The spring 1991 issue of Thunderbird Magazine highlights campus changes under the leadership of former Thunderbird President Roy Herberger, Ph.D. “The School is now reflecting the course he has charted,” the cover article says. “New degrees are being offered — the Executive Master of International Management and the Master of International Health Management; new buildings are changing the campus horizon; new ties are being forged in Japan, Austria and Germany to expand the unique Thunderbird program; and a new capital campaign has been announced to create this world of difference.” Read the full issue in PDF format.
Then & Now
History runs deep at Thunderbird, which served as a military training base during World War II. Then & Now highlights the changes that have taken place since 1946, when the school opened its doors as the world's first institution focused exclusively on global management education.
Thunderbird Professor Frank Tuzzolino, Ph.D., takes an in-depth look at the state of international banking in the winter 1982 issue of Thunderbird Magazine. The issue also includes an interview with Robert L. Gulick, Ph.D., who retired in 1982 as Thunderbird's dean of admissions. View a PDF of the historic issue.
Few women enrolled at Thunderbird in the school’s early decades. “We never used to encourage women students,” Thunderbird’s former Director of Alumni Relations Martha Snyder says in an Arizona Republic article published Dec. 17, 1972. “Men employers think women will get engaged in six months, then six months later get married, then get pregnant shortly after that.” About 6 percent of Thunderbird graduates were women in 1972, including Susan Corcoran Hayes ’72. “I can look back on many of the campus interviews in which the interviewer inquired if I thought I could work effectively overseas as a woman,” she says in the spring 1975 issue of Thunderbird Magazine. “My answer was that if I did my job well and satisfied the client’s needs, I should have no problem.” By 1975 about 20 percent of Thunderbird graduates were women — meaning the rate more than tripled in three years. View a PDF of the spring 1975 issue.
The Summer 1974 issue of Thunderbird Magazine features a cover story on the retirement of Marha Snyder, a Thunderbird Alumni Association executive secretary who worked at the school for 21 years. "Her warm and cordial contact with alumni has elicited extraordinary cooperation from them in keeping the school posted on their progress," writes Mabel Erickson.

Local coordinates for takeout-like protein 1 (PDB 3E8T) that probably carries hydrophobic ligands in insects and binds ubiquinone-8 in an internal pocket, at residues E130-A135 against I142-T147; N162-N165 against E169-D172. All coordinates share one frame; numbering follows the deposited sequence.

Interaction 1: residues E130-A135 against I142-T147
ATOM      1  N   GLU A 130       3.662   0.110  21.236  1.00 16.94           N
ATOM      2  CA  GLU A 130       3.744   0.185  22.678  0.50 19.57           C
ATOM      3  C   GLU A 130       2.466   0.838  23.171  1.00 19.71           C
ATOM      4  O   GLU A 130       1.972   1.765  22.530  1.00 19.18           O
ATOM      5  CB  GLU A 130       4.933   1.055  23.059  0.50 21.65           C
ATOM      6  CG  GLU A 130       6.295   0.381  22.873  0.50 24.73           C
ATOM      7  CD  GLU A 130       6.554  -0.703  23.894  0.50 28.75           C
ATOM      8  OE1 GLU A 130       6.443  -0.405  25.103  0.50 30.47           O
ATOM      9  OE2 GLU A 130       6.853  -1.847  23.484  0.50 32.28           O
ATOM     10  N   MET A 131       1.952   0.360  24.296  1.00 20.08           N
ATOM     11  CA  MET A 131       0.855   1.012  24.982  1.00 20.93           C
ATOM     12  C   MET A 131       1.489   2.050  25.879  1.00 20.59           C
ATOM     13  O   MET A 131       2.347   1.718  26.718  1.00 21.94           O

Thunderbird Magazine celebrated the school’s 50thanniversary with a special edition in 1995. “Like the Phoenix bird that rose from its own ashes, Thunderbird rose triumphantly from the aftermath of World War II,” the cover story begins. The issue features the recollections of Jack Rokahr ’47, one of the first students to arrive at the American Institute of Foreign Trade, and Diego Veitia ’66, who got scolded by administrators after he and a classmate started a wildly popular nightclub for Phoenix college students.
Thunderbird Magazine has captured campus and alumni news for decades. The Spring 2000 issue includes a cover story on how digital technology is shrinking the world.
Thunderbird Magazine has captured campus and alumni news for decades. The Spring 1983 issue (with a cover showing the logos of participating companies at the Winterim 1983 CEO Conference) includes a salute to the late Frank Jackle, Ph.D., a former Thunderbird professor and chairman of the Modern Languages Department. “At Thunderbird Graduate School, Dr. Frank Jackle personifies this all-important attitude of insistence on quality,” writes former Thunderbird President Arthur L. Peterson. The issue also includes a tribute to the late Mabel Erickson, wife of former Thunderbird Executive Vice President Berger Erickson, and a profile of Barton Kyle Yount Award winner Lorna Wright ’82. Another alumnus, David Clay ’49, shares his 1966 experience in the arena as a bullfighter.
Thunderbird Magazine has captured campus and alumni news for decades. The Spring 1979 issue (with a cover photo highlighting the 19th century map collection of Daniel C. Grumbles ’78), focuses on Europe with a Thunderbird assessment of the shifting competitive balance on the continent. The issue also includes European recipes from the 1978 Thunderbird Wives' International Cookbook. A photo essay also highlights the T-bird Invitational Balloon Race and a message from Thunderbird President William Voris, who describes Thunderbird partnership programs in England, Spain and France. “As you can see we are pleased with our European connections and will continue to enhance them,” Voris writes. Click here to view all Thunderbird Magazine editions since 2005.
Then: 1973: Students took sides when Thunderbird displayed the Soviet Union sickle and hammer as the “Flag of the Week,” shortly after removing Israel’s flag at the start of the October War. Das Tor, the student newspaper founded in 1969, captured some of the debate. “The Israeli flag was removed because it was the flag of a country involved in an open armed conflict, and since this is an international community of scholars, it would have been inappropriate for such a community to even hint at siding with a participant,” Bruno Caciagli ’74 wrote in a letter to the editor. “As far as I know the USSR is not at present engaged in an open armed conflict.”
The Thunderbird Yearbook Collection at the Arizona Memory Project chronicles the history of the school from 1947 to 1998. Each yearbook is a snapshot of life at Thunderbird with photos of students, administration, faculty and staff as well as campus scenery. The collection begins with the first yearbook published in 1951, as a tribute to the first five years of the American Institute for Foreign Trade and encompasses the first five graduating classes. The last yearbook published was in 1998. Yearbooks are continually being digitized and added to the collection on a monthly basis.